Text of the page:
SGI: With amazing access to car parking, road access, electricity, sewage system.

KA: Everything, everything that you would need.

My second thing for the high street would be that you lower the rates for single owner businesses. If you are just one shop, or maybe two or three shops, you pay fewer rates than the big conglomerates.

SGI: Do you not feel that the whole rating system needs root and branch work?

KA: Yes, it does but my experience within the property sector is that root and branch doesn’t happen. One of the things that I spent many years trying to do is to reform the way in which we purchase houses. Our conveyancing system is shot to pieces, it just doesn’t work. The whole exchange and completion system is going wrong and there are very simple ways you could change that but it never happens, because people come up with these grand suggestions and nobody can be bothered to implement them.

Actually, if you just say for now, for the time being, next year:

If you are a business who only has one shop, or two, you get a discount on your rates. Simple as that.

Kirste Allsopp

Actually, if you just say for now, for the time being, next year, if you are a business who only has one shop, or two, you get a discount on your rates. Simple as that. We know they have been able to discount for charity shops, so why should it be so difficult to discount for one or two businesses? You just say, “I only have one shop, therefore I get this discount”, end of story. Perhaps have a word with some of the charities about their discount, how many Oxfam shops are there? I don’t want to knock Oxfam, or particularly target anyone or any one business, but those are big, BIG, businesses. Yes, they are charities, but they benefit enormously from the discount and they do alter the nature of our high streets, and we have got to address that.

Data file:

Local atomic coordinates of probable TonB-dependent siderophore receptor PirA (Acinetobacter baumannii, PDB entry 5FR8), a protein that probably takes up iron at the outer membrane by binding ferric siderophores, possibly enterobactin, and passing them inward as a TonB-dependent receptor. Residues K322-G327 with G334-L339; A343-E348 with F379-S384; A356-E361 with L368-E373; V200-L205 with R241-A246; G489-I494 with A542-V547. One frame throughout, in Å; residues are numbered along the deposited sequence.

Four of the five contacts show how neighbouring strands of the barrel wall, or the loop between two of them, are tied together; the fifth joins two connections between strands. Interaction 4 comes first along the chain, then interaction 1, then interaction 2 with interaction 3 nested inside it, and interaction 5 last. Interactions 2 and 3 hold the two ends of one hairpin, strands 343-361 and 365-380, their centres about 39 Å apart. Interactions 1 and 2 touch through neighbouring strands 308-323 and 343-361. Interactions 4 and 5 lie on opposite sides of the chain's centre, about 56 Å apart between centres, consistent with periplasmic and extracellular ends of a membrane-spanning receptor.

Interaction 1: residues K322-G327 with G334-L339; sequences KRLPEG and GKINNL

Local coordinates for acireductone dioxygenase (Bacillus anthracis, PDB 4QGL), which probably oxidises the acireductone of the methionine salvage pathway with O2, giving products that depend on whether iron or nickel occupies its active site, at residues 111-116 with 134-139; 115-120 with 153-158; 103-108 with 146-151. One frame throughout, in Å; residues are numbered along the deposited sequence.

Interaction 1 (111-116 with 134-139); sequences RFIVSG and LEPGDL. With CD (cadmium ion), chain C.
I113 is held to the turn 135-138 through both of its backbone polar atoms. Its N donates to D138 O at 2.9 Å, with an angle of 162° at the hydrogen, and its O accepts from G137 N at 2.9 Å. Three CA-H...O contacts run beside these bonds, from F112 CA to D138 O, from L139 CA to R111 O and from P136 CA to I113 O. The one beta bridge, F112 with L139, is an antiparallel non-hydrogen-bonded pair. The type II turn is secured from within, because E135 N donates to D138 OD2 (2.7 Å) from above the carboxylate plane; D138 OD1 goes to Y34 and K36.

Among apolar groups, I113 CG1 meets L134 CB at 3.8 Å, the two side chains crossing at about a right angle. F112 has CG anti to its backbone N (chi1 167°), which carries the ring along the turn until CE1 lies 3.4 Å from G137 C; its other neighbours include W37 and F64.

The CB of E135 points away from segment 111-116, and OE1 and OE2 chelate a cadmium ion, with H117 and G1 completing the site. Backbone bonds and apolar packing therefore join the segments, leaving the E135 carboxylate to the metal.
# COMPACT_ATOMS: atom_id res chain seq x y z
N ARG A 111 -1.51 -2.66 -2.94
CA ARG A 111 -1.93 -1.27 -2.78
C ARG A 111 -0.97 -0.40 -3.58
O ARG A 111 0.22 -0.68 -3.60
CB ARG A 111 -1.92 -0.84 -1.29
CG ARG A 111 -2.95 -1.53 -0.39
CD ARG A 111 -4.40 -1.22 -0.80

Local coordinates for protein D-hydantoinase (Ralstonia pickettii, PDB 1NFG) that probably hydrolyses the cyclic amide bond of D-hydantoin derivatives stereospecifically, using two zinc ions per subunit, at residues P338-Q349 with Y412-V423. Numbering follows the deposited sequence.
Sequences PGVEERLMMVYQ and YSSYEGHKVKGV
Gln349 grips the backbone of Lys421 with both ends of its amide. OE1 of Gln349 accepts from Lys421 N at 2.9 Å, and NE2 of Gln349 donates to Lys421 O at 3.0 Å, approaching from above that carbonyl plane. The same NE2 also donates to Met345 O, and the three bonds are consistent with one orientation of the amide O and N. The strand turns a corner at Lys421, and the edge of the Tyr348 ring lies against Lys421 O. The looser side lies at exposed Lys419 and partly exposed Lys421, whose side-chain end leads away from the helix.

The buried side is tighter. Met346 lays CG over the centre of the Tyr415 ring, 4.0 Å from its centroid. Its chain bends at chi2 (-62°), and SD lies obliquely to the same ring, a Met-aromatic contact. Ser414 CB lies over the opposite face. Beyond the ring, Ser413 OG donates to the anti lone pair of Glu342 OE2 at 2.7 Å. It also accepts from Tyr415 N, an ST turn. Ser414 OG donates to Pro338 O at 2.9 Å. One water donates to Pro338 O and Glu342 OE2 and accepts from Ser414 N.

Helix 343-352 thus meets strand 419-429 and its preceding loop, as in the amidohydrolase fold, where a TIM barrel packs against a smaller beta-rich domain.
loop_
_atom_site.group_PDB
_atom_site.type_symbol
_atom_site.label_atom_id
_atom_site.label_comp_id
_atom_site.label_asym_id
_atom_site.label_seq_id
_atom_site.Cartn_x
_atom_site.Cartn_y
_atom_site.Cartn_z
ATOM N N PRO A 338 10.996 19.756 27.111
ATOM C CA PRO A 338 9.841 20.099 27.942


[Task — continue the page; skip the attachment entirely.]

SGI: They alter the balance I think. We need to accept them but rebalance other things as a consequence.

KA: Yes absolutely. So that would be my second thing, after more residential, discounted rates for single owner businesses. The third thing is that I would change Sunday trading. So that I would say again, if you are a business that has just one or two stores, you are allowed to be open on Sunday with the extended hours that you would like.

SGI: Because you offer a benefit to your community.

KA: Because you offer a benefit to your community. So any village shop or a local fruit seller or gift shop, or coffee shop, anything like that, a single owner or who has one or two shops around the area, but not the big stores. So that if you want to buy a plug on a Sunday, you can, but you can buy from your local electrician store.

SGI: In France, it only takes one day of the week to keep the high street going, and that is the market day. People come in, away from the supermarkets and go to the pharmacy and local florist.

KA: There are those local shops and they tend to not be open on Sundays because they struggle with the Sunday opening laws. The Sunday opening laws were designed to protect people, and people’s family time and working time. But they don’t really do that anymore.

SGI: Do you think the government would ever tackle that, Kirstie?

KA: A lot of people would say that failure to realise how many people have to work on a Sunday is a failure to understand peoples’ real lives. There are shift-workers and all sorts of people who might want to do things on a Sunday which involve retail. But we have to accept that we now have internet retail, which we didn’t before. One of the greatest joys of making Location, Location, Location is that I get to go up and down the country and at any time I get off, I seek small independent shops.